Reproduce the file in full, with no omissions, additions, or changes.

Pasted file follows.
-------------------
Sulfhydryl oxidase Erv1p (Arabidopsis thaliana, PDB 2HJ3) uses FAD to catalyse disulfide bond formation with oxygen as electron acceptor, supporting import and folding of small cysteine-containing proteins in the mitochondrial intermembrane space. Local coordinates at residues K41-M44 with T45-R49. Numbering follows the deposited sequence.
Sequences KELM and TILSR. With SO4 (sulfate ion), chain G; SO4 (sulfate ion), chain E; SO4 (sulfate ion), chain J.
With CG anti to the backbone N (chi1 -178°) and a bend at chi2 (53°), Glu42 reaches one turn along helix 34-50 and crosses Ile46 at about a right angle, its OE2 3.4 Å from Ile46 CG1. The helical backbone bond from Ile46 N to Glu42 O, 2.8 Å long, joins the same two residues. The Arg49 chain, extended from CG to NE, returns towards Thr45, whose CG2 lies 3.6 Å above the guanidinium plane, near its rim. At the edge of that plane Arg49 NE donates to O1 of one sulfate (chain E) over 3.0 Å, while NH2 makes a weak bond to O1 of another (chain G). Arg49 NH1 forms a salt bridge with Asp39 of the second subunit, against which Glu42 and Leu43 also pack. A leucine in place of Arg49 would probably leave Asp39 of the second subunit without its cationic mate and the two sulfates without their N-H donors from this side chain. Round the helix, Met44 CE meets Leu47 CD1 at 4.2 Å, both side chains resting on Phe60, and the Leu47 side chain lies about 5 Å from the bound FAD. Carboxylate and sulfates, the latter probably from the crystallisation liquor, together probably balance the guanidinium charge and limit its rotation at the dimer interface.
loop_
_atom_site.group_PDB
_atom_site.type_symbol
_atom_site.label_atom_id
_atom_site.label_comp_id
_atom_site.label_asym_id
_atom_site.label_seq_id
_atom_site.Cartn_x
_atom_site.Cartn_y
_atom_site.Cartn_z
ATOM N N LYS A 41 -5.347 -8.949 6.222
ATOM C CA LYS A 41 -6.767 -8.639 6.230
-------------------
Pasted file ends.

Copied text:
Sulfhydryl oxidase Erv1p (Arabidopsis thaliana, PDB 2HJ3) uses FAD to catalyse disulfide bond formation with oxygen as electron acceptor, supporting import and folding of small cysteine-containing proteins in the mitochondrial intermembrane space. Local coordinates at residues K41-M44 with T45-R49. Numbering follows the deposited sequence.
Sequences KELM and TILSR. With SO4 (sulfate ion), chain G; SO4 (sulfate ion), chain E; SO4 (sulfate ion), chain J.
With CG anti to the backbone N (chi1 -178°) and a bend at chi2 (53°), Glu42 reaches one turn along helix 34-50 and crosses Ile46 at about a right angle, its OE2 3.4 Å from Ile46 CG1. The helical backbone bond from Ile46 N to Glu42 O, 2.8 Å long, joins the same two residues. The Arg49 chain, extended from CG to NE, returns towards Thr45, whose CG2 lies 3.6 Å above the guanidinium plane, near its rim. At the edge of that plane Arg49 NE donates to O1 of one sulfate (chain E) over 3.0 Å, while NH2 makes a weak bond to O1 of another (chain G). Arg49 NH1 forms a salt bridge with Asp39 of the second subunit, against which Glu42 and Leu43 also pack. A leucine in place of Arg49 would probably leave Asp39 of the second subunit without its cationic mate and the two sulfates without their N-H donors from this side chain. Round the helix, Met44 CE meets Leu47 CD1 at 4.2 Å, both side chains resting on Phe60, and the Leu47 side chain lies about 5 Å from the bound FAD. Carboxylate and sulfates, the latter probably from the crystallisation liquor, together probably balance the guanidinium charge and limit its rotation at the dimer interface.
loop_
_atom_site.group_PDB
_atom_site.type_symbol
_atom_site.label_atom_id
_atom_site.label_comp_id
_atom_site.label_asym_id
_atom_site.label_seq_id
_atom_site.Cartn_x
_atom_site.Cartn_y
_atom_site.Cartn_z
ATOM N N LYS A 41 -5.347 -8.949 6.222
ATOM C CA LYS A 41 -6.767 -8.639 6.230